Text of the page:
WTB Koda Saddle AndrewM
REVIEW

This Man Loves 2 Women's Saddles*

Words Andrew Major
Photos Andrew Major
Date Feb 5, 2019

Koda Chameleon 

Talking about my previously documented love for the WTB Deva women's specific saddle always feels like I'm selling a contradiction. I regularly recommend it to dudes who don't already have a favourite and I cautiously offer to loan mine to female friends, for a short ride, if they really want to try something different and own a good chamois, and sign a waiver saying they won't hold me responsible for any unhappy hoohaa hotspots. For some folks riding the Deva is a matter of survival. 

I know some women who pedal on the Deva and won't ride anything else but I'm a man without conviction when it comes to recommending that particular perch to 50% of the population. I previously called the Deva "firm yet sensitive like the modern dad" but in comparing it to the new Koda, both of which I ride sans-chamois, I think it's fair to say the Deva is more of an acquired taste for the more leathery loined amongst us whereas the Koda intends to be a friend to every woman, and man. 

*WTB no longer identifies the Koda as women's specific online - and they note it's the choice of many of the men in their office.

WTB Koda Saddle AndrewM

Still searching for your perfect perch? If you haven't tried the WTB Koda give it a sit. Two sizes are available to suit your sit bones: 142mm and 150mm.

WTB Koda Saddle AndrewM

Of all the saddles I've ridden WTB are consistently the most durable. The reinforced high-impact zones play a big role in that. 

The two saddles are not rivals, and where the Deva remains my absolute favourite saddle, I believe most riders would find loving the Koda to be easy. WTB makes it simple to test with their Demo program, so if you're Koda curious ask your preferred local shop if they're tied in and, it's easy to sign up if they aren't, and for a sit bone sizing. It's generously padded but still very supportive, starts at 40 USD, and provides epic-ride comfort without getting in the way when it's time to hover over the rear tire. 

WTB Koda Saddle AndrewM

Koda vs. Deva? The Koda requires zero break-in (of the rider or the saddle) and I think the padding profile will work excellent for a wider range of rider preference. I'll still spend my money on a Deva. 

Durability & Details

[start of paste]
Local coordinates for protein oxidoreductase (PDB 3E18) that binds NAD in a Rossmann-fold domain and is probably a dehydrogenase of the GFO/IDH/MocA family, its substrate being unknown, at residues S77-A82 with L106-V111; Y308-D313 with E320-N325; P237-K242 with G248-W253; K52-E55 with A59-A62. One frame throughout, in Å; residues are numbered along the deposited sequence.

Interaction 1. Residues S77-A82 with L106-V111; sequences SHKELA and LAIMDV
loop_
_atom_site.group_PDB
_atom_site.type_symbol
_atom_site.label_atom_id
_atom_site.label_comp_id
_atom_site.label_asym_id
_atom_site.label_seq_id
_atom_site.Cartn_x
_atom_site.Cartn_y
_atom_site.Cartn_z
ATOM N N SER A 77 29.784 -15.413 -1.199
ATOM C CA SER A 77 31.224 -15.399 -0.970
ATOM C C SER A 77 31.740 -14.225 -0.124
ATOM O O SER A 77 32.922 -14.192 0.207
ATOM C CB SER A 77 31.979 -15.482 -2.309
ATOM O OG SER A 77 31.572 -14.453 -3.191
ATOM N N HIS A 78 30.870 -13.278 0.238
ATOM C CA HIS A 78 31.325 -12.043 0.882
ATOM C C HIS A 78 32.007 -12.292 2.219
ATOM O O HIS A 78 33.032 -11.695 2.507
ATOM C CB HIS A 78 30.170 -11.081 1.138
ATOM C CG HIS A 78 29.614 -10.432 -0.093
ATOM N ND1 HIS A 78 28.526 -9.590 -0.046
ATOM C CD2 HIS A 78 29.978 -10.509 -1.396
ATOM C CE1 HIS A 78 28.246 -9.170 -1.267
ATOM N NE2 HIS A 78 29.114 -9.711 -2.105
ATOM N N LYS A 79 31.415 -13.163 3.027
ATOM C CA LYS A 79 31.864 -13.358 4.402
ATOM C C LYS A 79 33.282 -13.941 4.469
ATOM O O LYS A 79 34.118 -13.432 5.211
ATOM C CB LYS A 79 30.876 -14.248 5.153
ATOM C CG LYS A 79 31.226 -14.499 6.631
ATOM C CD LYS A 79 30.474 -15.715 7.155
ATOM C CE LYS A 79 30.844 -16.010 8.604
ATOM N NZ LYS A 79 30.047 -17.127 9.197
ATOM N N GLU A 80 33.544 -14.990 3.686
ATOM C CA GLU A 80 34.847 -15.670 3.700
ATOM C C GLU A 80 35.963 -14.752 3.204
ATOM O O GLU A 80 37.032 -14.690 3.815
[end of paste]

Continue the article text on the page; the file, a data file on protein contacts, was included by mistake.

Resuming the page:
The Koda comes in four varieties and, to a point, it's really easy to justify spending a bit more coin. The base model Koda Comp is 40 USD, has plain steel rails, basic padding, and synthetic cover, but shares the same flex-tuned shell as the other models. I've ridden lots of OE level saddles and the Koda and Deva are the only saddles in this price range I'd even consider spending my money on. 

For an extra 20 USD (60 USD) things get more interesting with the Race model. It drops 50grams and gains strength thanks to the chromoly rails and the microfibre top, shared with the higher end models, is much more durable. Both the Deva and Koda I've been riding still look like new when I clean them up after a gritty shore ride. 

WTB Koda Saddle AndrewM

Some saddles you break in. Some saddles break you in. The Koda is neither. It is comfortable, yet supportive, from the first pedal stroke. 

Add 30 USD more (90 USD) and the Pro model adds WTB's DNA padding which holds its shape better over the course of a ride, and long-term, and generally provides better support. It also dumps another 46grams compared to the Race model. 

I think the obvious choice for most riders is between the Race and Pro but for a bit more saddle flex and another 20grams of weight dumped, this 210gram Team version adds titanium rails to the Pro model for a total spend of 130 USD. 

Trek Line Dropper AndrewM

WTB's microfiber saddle coverings are amazing. Direct crash hits and lots of thigh-rubbing with Shore grit and they stay fresh a long time. 

Bontrager Line Dropper Post AndrewM

The Team's titanium rails may be a nice luxury in adding a touch of long-day comfort on a hardtail but don't add 40 USD of value over the Pro model.